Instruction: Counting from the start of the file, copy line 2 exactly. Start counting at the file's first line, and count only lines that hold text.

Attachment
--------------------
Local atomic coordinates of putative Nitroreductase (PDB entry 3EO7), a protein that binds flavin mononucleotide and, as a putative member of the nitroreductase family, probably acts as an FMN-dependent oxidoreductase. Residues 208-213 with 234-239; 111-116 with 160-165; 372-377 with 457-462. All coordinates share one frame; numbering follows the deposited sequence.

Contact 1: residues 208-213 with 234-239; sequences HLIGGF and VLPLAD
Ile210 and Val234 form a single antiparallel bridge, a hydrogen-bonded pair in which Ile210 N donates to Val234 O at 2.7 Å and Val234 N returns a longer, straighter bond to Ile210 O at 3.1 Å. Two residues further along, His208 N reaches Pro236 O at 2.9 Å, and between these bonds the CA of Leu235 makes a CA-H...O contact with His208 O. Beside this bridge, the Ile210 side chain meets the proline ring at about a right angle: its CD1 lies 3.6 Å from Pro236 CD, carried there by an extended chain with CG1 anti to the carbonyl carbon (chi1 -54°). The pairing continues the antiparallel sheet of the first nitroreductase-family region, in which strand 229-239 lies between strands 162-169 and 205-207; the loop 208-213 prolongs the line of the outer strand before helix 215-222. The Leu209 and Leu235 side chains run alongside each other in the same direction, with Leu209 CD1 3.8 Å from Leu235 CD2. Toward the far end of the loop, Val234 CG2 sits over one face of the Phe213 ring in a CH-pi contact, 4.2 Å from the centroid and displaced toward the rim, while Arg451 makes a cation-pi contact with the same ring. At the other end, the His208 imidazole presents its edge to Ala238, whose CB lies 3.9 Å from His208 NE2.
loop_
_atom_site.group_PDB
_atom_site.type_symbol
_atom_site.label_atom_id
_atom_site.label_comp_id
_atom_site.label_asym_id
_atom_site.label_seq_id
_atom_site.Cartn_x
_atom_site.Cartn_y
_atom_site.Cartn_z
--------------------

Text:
Contact 1: residues 208-213 with 234-239; sequences HLIGGF and VLPLAD